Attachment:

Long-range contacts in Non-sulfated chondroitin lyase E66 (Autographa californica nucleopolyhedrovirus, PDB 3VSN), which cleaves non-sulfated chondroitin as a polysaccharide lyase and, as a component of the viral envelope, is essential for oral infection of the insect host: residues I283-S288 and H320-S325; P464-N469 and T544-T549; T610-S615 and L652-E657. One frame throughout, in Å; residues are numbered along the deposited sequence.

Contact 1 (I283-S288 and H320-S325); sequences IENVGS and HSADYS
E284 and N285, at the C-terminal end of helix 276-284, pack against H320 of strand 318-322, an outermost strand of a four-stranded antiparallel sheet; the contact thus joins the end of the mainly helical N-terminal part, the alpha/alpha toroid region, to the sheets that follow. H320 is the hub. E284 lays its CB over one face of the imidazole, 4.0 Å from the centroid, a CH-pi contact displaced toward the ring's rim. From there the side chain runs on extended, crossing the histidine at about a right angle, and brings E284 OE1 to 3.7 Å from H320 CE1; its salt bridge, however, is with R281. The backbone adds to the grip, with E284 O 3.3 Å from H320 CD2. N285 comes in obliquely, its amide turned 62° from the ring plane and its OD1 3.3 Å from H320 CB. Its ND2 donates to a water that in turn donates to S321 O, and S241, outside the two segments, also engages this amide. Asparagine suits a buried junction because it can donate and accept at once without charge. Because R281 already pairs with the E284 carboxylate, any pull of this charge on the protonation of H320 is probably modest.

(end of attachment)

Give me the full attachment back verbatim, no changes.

Long-range contacts in Non-sulfated chondroitin lyase E66 (Autographa californica nucleopolyhedrovirus, PDB 3VSN), which cleaves non-sulfated chondroitin as a polysaccharide lyase and, as a component of the viral envelope, is essential for oral infection of the insect host: residues I283-S288 and H320-S325; P464-N469 and T544-T549; T610-S615 and L652-E657. One frame throughout, in Å; residues are numbered along the deposited sequence.

Contact 1 (I283-S288 and H320-S325); sequences IENVGS and HSADYS
E284 and N285, at the C-terminal end of helix 276-284, pack against H320 of strand 318-322, an outermost strand of a four-stranded antiparallel sheet; the contact thus joins the end of the mainly helical N-terminal part, the alpha/alpha toroid region, to the sheets that follow. H320 is the hub. E284 lays its CB over one face of the imidazole, 4.0 Å from the centroid, a CH-pi contact displaced toward the ring's rim. From there the side chain runs on extended, crossing the histidine at about a right angle, and brings E284 OE1 to 3.7 Å from H320 CE1; its salt bridge, however, is with R281. The backbone adds to the grip, with E284 O 3.3 Å from H320 CD2. N285 comes in obliquely, its amide turned 62° from the ring plane and its OD1 3.3 Å from H320 CB. Its ND2 donates to a water that in turn donates to S321 O, and S241, outside the two segments, also engages this amide. Asparagine suits a buried junction because it can donate and accept at once without charge. Because R281 already pairs with the E284 carboxylate, any pull of this charge on the protonation of H320 is probably modest.